Kathleen’s story – Whiplash

Kathleen is a 53 year old woman who had a car accident. Her car was stationary while she was waiting to make a right turn when she was hit from behind by another car. At the time she felt shocked and shaken and noticed mild aching in her neck. However over the next 2 months she developed severe pain in her neck and head with a constant headache and had dizziness when she moved her head suddenly. She had seen an orthopaedic spinal surgeon who had sent her for an MRI scan and reviewed her with the results. He told her that there was no nerve damage or fractures in her neck and recommended physiotherapy.

In 2005, the Chartered Society of Physiotherapy in the UK published guidelines on the physiotherapy management of people with Whiplash and related disorders. These guidelines have synthesised research literature and also expert opinion to produce a set of recommendations for assessment and treatment. At EBTC we use these guidelines and also more recent research to help us to effectively manage this complex condition.

When I first assessed Kathleen, one of the most obvious features was that she was hardly moving her neck. Rather than turning her head and neck she was rotating her trunk. She was extremely anxious about flaring up the pain and causing more damage. In addition there was weakness of the neck muscles and tenderness at almost all of the joints of the neck. Associated with this was a reduction in the control and co-ordination of head and neck movements. She also scored very highly on the Patient Catastrophising Score – meaning that her worry about her condition was very significant – a factor that has been shown to be associated with poorer outcomes from injuries. On further questioning, Kathleen confided that she was fearful of driving again, was having nightmares and found it difficult to stop thinking about the accident.

Some people with Whiplash have significant psychological problems related to their accident. In fact post-traumatic stress disorder  (PTSD) is not uncommon and it has been shown that those who are suffering from symptoms of PTSD such as nightmares, flashbacks and severe anxiety have a much poorer prognosis for recovery. Therefore it is very important to screen for these problems before commencing physiotherapy as it has been shown that these patients will not improve with physiotherapy until the psychological problems are under control. Kathleen was given a questionnaire to complete called the Impacts of Events Scale and because her score indicated that she had PTSD, I referred her to see a Clinical Psychologist.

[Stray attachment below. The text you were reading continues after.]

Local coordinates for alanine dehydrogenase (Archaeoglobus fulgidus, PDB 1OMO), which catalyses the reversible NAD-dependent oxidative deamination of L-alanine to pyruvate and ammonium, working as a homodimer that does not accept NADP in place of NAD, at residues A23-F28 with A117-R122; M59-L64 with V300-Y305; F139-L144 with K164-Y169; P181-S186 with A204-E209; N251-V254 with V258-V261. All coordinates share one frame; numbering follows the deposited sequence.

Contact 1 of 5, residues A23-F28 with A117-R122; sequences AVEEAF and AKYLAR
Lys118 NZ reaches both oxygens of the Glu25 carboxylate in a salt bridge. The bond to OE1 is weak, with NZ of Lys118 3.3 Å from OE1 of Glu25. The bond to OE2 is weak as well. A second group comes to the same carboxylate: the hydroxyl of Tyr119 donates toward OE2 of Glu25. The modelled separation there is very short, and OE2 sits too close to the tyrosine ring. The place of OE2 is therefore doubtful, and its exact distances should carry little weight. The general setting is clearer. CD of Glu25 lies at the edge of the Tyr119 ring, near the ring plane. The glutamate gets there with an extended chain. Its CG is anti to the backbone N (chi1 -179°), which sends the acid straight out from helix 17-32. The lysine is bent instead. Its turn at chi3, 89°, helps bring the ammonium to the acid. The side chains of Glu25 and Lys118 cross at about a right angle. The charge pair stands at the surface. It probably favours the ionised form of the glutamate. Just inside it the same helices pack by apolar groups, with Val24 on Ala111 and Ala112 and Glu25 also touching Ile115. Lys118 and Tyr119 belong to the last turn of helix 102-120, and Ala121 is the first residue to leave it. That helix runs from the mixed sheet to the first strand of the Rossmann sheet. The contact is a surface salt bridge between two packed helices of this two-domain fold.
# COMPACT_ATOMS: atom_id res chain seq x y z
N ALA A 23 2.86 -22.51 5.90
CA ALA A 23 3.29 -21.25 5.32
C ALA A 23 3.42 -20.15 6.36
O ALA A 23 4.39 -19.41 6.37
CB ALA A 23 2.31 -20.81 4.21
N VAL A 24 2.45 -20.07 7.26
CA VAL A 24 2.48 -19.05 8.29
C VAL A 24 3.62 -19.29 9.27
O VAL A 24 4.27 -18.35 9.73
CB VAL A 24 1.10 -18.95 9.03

Following assessment by a Clinical Psychologist, Kathleen commenced a course of cognitive behaviour therapy. Within 6 weeks, she and her therapist thought that although she was still undergoing psychological treatment, she could now commence physiotherapy too.

When I reassessed her, I found that there had been some improvement in the ability to move the head and neck and she was less fearful of these movements. She could now commence treatment for the muscle weakness and neck movement control and co-ordination problems. Her physiotherapy treatment involved the following phases:

1)     Interventions to reduce pain and improve movement

As recommended by the CSP guidelines, Kathleen had a few sessions of manual therapy treatment and she was given gentle exercises to carry out at home.

The manual therapy (which involved mobilisation of the neck joints and also soft tissue treatment) helped to provide pain relief and a window of opportunity for her to improve her neck movements with exercises. She responded well to the treatment and after 3 sessions reported feeling approximately 40% improved and the constant headache that she had been experiencing reduced so that now was only intermittent.

2)     Improving co-ordination and control of neck movements

There is a growing body of research that demonstrates that people with neck pain move their head in a less controlled way. The movement can be jerky, inaccurate, slow and lack precision. At EBTC, we use a novel system devised by Chris Worsfold to re-train these subtle movements.

Kathleen demonstrated good improvements in the movement control of her head and neck and an associated improvement in her pain levels. After 6 weeks of treatment she now felt 70% better and crucially she was only getting very occasional dizziness if she had a very busy and active day or moved very suddenly.

3)     Improving strength and function and general conditioning

Most patients with Whiplash dramatically reduce their activity levels because they find that any physical activity makes the symptoms worse. This results in marked reduction in fitness and general conditioning which in turn can lead to increases in pain. Kathleen was no exception and was stuck in this vicious cycle.

Therefore the next phase of her treatment was to capitalise on the improvements in movement, co-ordination, pain and dizziness by integrating gentle aerobic exercise into her physiotherapy programme. We chatted about what types of exercise would suit Kathleen and came up with a tailored plan.  Kathleen had an old static exercise bike that was gathering dust in her garage. She moved this into her sitting room and initiated a gently progressive programme which dove-tailed in with one of her interests – watching Coronation Street. Every time Coronation Street (which she watched religiously) was on, she would get on her exercise bike and gradually build up the time she cycled for. During the breaks, she would do her physiotherapy co-ordination and control exercises.

In this manner, Kathleen improved her stamina, conditioning and general fitness and also found that she was getting less pain. Over time she got 90% resolution of her symptoms.

She also completed her course of cognitive behaviour therapy with the Clinical Psychologist and was no longer having nightmares or anxiety and was back to driving regularly.